JACKSONVILLE, Fla. -- Seven dollars and seventy nine cents an hour. Could you live on that? Could you support yourself your family?
Many First Coast and Florida families are making life work, sometimes desperately, on minimum wage. On Your Side reporter David Williams is changing his life to do it for one week. He introduced us to one family that is fighting and climbing their way out.
Caridad Gato Klar of Jacksonville absolutely loves to cook. It's been in her blood for decades. She works as an executive chef at an area retirement home.
"I don't get to cook as much as I really enjoy," Klar said. "You're more of a teacher."
At home, she teaches her children the value of family and of work.
RELATED: Learn more about how to Rise Above the Wage
"I teach my children, you have to have faith in something or someone," she said. "My faith is in God."
Faith helps the mother of four and grandmother support two children. They are 17 and 15. Her eldest serves in the Navy and has his own family.
"It's very hard," she explained. "It's very, very hard."
Klar's family is not alone.
"You have a lot of families who were previously financially stable or secure, who are now living in a very tight fiscal climate right now," said Jeff Winkler, Director of the United Way's RealSense initiative.
Now, it's Williams' turn to experience what that's like. At $7.79 an hour, working 40 hours this week, will he will earn $311 before taxes. He will take home roughly $256.
"I have to make some drastic changes to truly stay on budget," Williams said. "I'm going without for 1 week. I know it's not close to what many families do every day."
Williams went on to say "I can at least get a sense of the struggle and the challenge."
Williams immediately downsizes. His 50" television goes dark and he turns his thermostat up to a constant 75 degrees, which is up from 68 degrees to save money.
Williams said his last electric bill was $100.
As for other creature comforts, its adios for the week.
"I hate to say it, David, but your Netflix and cable, that's gonna have to go," Winkler said.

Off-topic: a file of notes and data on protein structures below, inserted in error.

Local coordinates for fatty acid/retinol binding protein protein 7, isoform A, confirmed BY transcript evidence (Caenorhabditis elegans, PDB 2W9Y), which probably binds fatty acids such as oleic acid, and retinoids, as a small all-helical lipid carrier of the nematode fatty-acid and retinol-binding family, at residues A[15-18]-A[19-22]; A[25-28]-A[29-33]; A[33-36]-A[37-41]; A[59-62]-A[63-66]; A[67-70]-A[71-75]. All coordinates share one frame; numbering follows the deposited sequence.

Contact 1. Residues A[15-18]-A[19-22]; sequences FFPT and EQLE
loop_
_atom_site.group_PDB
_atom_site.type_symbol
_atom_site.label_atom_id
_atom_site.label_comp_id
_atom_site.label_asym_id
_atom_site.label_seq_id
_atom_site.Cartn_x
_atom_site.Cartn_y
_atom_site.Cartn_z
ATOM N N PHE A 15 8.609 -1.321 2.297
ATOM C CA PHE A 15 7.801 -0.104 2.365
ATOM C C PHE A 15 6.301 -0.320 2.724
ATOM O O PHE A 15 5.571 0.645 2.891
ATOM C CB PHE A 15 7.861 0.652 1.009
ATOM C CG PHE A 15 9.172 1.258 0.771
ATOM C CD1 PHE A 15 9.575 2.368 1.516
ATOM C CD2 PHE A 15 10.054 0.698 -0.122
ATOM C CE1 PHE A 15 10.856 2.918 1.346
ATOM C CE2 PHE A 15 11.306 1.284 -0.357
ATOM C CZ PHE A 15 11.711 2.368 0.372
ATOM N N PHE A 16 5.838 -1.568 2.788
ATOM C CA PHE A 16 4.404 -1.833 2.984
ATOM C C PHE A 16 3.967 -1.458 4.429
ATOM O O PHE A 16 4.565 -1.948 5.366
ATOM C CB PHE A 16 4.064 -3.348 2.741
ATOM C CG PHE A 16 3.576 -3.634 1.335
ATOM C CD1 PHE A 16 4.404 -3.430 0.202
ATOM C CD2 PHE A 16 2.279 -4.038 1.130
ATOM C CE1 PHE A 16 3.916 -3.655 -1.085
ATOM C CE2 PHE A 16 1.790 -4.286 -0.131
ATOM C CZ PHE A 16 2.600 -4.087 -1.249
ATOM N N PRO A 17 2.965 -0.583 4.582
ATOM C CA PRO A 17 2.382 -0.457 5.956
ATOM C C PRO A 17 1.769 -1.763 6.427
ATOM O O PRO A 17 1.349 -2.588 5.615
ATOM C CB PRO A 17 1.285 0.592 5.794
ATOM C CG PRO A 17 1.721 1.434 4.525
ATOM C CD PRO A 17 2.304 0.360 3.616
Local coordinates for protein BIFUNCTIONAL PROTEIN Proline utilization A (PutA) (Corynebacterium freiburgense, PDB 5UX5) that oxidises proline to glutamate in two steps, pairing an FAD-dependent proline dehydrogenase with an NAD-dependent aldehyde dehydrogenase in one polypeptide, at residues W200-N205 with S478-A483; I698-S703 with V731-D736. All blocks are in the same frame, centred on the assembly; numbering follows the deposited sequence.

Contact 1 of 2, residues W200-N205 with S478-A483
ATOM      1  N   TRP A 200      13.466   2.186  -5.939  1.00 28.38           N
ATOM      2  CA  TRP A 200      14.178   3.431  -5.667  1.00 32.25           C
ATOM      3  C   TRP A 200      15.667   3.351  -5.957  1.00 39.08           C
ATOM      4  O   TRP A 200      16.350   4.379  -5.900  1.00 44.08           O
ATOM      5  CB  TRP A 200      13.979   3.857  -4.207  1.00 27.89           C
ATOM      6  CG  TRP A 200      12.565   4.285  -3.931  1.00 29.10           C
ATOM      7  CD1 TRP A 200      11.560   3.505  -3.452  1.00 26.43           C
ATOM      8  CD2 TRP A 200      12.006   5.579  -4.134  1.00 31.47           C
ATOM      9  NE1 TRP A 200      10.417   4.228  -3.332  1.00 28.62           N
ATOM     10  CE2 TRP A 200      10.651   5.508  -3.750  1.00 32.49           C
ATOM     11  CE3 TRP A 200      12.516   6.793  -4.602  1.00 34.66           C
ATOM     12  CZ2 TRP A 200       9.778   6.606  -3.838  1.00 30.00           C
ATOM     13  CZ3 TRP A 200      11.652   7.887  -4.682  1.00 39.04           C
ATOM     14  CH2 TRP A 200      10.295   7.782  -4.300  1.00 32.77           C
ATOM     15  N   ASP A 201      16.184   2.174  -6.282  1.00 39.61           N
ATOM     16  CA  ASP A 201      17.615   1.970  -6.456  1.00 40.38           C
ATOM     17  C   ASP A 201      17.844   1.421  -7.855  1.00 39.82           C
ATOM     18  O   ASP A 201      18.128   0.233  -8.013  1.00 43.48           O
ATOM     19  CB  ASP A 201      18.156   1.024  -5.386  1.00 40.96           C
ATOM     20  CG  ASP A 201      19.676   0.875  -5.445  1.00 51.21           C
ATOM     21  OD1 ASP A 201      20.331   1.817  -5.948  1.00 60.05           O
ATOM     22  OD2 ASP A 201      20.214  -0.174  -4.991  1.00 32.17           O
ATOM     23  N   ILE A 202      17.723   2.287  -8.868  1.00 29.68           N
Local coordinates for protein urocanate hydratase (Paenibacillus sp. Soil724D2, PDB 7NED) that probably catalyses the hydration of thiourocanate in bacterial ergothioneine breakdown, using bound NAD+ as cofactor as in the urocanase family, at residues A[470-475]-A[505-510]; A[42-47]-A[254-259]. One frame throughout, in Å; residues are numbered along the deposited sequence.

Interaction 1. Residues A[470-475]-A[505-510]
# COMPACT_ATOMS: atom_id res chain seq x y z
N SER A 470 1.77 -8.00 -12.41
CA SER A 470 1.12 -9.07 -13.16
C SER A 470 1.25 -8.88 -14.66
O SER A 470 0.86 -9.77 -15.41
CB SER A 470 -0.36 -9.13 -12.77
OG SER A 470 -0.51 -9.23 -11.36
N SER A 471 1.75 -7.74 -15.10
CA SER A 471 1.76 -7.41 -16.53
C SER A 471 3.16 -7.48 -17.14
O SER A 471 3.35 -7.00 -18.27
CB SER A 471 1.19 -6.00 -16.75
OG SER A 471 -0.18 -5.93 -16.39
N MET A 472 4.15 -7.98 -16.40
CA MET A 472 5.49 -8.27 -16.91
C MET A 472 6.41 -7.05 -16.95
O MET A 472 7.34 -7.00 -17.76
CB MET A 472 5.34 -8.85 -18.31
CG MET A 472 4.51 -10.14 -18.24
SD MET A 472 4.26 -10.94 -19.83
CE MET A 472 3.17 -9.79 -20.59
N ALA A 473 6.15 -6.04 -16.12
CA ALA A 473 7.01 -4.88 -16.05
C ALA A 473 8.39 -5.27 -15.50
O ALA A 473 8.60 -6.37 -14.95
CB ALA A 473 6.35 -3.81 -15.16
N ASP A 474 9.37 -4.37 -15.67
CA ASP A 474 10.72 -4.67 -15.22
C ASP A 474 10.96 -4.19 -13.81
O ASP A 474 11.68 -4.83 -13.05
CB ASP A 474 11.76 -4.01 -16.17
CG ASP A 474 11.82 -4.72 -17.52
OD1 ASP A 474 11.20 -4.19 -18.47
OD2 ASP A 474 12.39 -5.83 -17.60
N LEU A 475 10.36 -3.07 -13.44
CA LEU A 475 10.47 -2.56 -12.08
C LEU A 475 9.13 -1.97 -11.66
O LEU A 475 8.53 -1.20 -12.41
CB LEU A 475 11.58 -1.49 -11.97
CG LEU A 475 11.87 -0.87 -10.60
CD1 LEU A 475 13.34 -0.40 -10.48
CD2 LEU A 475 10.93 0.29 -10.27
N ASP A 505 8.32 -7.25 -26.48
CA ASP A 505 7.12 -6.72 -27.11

Williams' cell phone use gets severely reduced on a normal billing cycle that costs him $75 monthly. Williams can keep his car. But he will be taking the bus at least once.
"You may have to cut back on how much you eat out," Winkler said.
Inside Williams' home, we look inside the refrigerator. One hundred dollars is what he is able to spend on food this week.
He spends all of that to stock up on cheap but healthy meats and vegetables. He said he is going to cook just about everything he prepares.
Back downtown, Winkler said minimum wage is much lower than a sustainable wage.
"For a family of 3, a sustainable wage is $24/hour," he said.
Klar doesn't earn nearly that much.
"I'm going to have to get a part time job just to make ends meet," she said.
To help those ends meet, Winkler said budgeting is key.
"Anywhere from $500 to 3 months salary is what we recommend for an emergency savings account," Winkler explained.
Klar and her family live on similar sacrifices.
"We've had to give up a lot of stuff." One of the things ... TV. I'm sorry, I don't care for TV," she said.
She makes a home menu among other cost cutting.
"Keep the lights off. Don't run the water in a way that the bills go up," she said as she walked through what she does to save money.
What is going up is Klar's will to rise above their circumstances.
"If you want to get out of the ditch, you need someone to pull you up," she said.
First Coast News